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‘Bebe’s Kids’

By Rita Kempley
Washington Post Staff Writer
August 01, 1992

 


Director:
Bruce Smith
PG-13
profanity and 'toon violence


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With their animated feature "Bebe's Kids," the Hudlin Brothers have stopped Mickey Mousing around. They've integrated the genre with this Toonz N the Hood, a 70-minute musical comedy based on a routine by the late comedian Robin Harris, reprised here by his cherubic likeness (voice of Faizon Love), who tells his troubles to a friendly bartender at a populous neighborhood watering hole.

Robin recalls a day of misfortunes -- kiddie nausea, traffic jams and killer robots -- at the antiseptic theme park Fun World, whose fascistic white employees don't exactly make black folks feel welcome. He went only to impress a lovely young mother, Jamika (the voice of Vanessa Bell Calloway), who agrees to a date only if they include her well-mannered son, Leon (Wayne Collins Jr.). Unhappily for Robin, the thoughtful and generous Jamika also brings along Bebe's kids -- LaShawn (Jonell Green), Kahlil (Marques Houston) and Pee Wee (rapper Tone Loc) -- the rambunctious offspring of a neighbor who is clearly never around. They are destructive monsters, but before the day is through, we understand their fear and frustration.

Of course, that doesn't mean destroying Disneyland is doing the right thing. In fact, many parents won't want their children to make Bebe's kids their role models any more than they want their children to ape Bart Simpson. But Leon, a perfectly adorable little fellow, is another story. And that's the real beauty of the movie, its diversity.

It may not be remarkably drawn or brilliantly conceived, but it does portray the black community as richly varied, a universe where people come in more shades with more attitudes than Baskin-Robbins has flavors. It happily celebrates African Americans -- their bodies, their music, their humor.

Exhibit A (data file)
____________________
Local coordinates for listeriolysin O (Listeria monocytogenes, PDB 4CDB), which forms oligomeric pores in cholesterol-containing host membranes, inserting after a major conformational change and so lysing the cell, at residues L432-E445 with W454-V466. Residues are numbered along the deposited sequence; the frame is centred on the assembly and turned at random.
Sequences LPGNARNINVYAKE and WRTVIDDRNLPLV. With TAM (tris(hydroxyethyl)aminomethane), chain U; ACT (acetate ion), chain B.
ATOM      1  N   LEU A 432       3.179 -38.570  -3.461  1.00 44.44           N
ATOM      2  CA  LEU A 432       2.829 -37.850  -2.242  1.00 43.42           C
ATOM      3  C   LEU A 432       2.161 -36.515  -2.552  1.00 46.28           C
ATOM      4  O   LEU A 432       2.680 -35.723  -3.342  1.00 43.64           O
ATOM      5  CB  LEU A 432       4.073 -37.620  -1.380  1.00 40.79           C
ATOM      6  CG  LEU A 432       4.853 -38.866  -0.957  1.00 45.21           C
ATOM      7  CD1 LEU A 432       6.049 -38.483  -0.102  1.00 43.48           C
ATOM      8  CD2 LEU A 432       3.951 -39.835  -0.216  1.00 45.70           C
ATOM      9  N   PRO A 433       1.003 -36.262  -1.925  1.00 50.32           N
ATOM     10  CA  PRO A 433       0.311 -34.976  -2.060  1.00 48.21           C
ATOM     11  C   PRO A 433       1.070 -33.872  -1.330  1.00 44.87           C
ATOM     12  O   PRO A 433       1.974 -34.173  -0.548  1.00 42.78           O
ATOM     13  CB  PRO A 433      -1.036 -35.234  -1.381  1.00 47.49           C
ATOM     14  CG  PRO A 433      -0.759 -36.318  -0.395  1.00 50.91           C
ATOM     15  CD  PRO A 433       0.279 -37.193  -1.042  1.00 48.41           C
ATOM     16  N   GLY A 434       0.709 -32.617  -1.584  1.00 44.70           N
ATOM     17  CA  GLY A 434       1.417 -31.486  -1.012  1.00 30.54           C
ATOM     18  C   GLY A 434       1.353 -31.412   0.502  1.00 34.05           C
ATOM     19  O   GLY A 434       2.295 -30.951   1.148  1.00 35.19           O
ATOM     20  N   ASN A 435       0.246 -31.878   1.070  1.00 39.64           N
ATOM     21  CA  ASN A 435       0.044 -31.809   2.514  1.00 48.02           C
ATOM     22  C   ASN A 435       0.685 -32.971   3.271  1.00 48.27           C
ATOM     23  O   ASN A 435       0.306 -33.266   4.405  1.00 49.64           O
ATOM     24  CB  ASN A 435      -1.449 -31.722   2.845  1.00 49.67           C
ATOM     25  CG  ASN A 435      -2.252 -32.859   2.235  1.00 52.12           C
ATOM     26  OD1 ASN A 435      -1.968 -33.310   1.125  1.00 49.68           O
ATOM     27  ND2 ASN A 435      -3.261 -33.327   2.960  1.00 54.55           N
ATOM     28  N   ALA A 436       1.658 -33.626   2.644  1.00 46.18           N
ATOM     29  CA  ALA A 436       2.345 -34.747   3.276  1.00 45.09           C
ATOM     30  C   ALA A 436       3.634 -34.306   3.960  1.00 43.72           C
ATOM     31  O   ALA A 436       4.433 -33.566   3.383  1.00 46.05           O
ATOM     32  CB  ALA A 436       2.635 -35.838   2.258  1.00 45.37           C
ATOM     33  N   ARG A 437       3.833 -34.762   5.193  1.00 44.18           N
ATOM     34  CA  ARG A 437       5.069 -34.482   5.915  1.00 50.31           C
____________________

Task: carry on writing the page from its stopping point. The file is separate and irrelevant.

Whites are presented as moronic, fascistic, greedy and boneheaded, except for the Abraham Lincoln robot at the park, who rallies behind Bebe's Kids when they're kidnapped by other Fun World critters -- a dubious twist in Reginald Hudlin's screenplay. It bleeds some of the sarcasm out of Harris's original material and tends to overdo the axioms on spending quality time with the kids. But Hudlin and his producer brother, Warrington, have spoken from the heart, and animator Bruce Smith has captured a lot of that sweetness in his direction.

"Bebe's Kids" is at its most enjoyable when focused on Robin, a good-natured soul who is torn between understanding Bebe's brats and pushing them out of the roller coaster. A thoughtful but sharp-tongued Everyman, he is apt to step in something if something's around. And the humor tends to be low -- the flies forever dive-bombing Pee Wee's diaper, for example. The best moments, though, are aimed at adults, as when Robin gets into a shouting match with his predatory ex-wife: "Your mama so fat she on both sides of the family. She so dumb she heard it was chilly outside, she went and got a bowl."

Dennis the Menace was never like this.

"Bebe's Kids" is rated PG-13 for profanity and 'toon violence.

   
© Copyright 1999 The Washington Post Company

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